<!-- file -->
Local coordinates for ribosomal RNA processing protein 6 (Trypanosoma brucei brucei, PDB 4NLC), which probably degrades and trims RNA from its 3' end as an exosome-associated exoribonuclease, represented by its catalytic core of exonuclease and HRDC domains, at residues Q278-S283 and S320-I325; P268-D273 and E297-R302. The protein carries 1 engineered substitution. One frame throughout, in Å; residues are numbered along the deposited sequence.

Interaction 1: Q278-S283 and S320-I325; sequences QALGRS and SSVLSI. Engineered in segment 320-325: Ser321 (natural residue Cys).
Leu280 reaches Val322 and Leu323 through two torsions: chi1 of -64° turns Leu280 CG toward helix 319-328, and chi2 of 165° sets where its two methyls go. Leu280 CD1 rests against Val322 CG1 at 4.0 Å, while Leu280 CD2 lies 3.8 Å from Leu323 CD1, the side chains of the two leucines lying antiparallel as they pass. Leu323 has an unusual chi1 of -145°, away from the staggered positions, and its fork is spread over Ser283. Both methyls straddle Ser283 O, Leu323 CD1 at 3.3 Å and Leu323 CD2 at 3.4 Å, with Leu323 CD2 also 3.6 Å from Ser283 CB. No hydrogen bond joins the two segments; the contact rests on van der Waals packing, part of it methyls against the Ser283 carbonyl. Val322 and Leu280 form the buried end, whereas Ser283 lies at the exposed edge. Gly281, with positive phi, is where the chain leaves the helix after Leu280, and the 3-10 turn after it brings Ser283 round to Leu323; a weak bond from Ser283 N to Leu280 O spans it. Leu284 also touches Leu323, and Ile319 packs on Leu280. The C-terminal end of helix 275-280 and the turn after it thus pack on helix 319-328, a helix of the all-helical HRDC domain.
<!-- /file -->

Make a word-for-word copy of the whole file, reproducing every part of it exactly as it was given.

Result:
Local coordinates for ribosomal RNA processing protein 6 (Trypanosoma brucei brucei, PDB 4NLC), which probably degrades and trims RNA from its 3' end as an exosome-associated exoribonuclease, represented by its catalytic core of exonuclease and HRDC domains, at residues Q278-S283 and S320-I325; P268-D273 and E297-R302. The protein carries 1 engineered substitution. One frame throughout, in Å; residues are numbered along the deposited sequence.

Interaction 1: Q278-S283 and S320-I325; sequences QALGRS and SSVLSI. Engineered in segment 320-325: Ser321 (natural residue Cys).
Leu280 reaches Val322 and Leu323 through two torsions: chi1 of -64° turns Leu280 CG toward helix 319-328, and chi2 of 165° sets where its two methyls go. Leu280 CD1 rests against Val322 CG1 at 4.0 Å, while Leu280 CD2 lies 3.8 Å from Leu323 CD1, the side chains of the two leucines lying antiparallel as they pass. Leu323 has an unusual chi1 of -145°, away from the staggered positions, and its fork is spread over Ser283. Both methyls straddle Ser283 O, Leu323 CD1 at 3.3 Å and Leu323 CD2 at 3.4 Å, with Leu323 CD2 also 3.6 Å from Ser283 CB. No hydrogen bond joins the two segments; the contact rests on van der Waals packing, part of it methyls against the Ser283 carbonyl. Val322 and Leu280 form the buried end, whereas Ser283 lies at the exposed edge. Gly281, with positive phi, is where the chain leaves the helix after Leu280, and the 3-10 turn after it brings Ser283 round to Leu323; a weak bond from Ser283 N to Leu280 O spans it. Leu284 also touches Leu323, and Ile319 packs on Leu280. The C-terminal end of helix 275-280 and the turn after it thus pack on helix 319-328, a helix of the all-helical HRDC domain.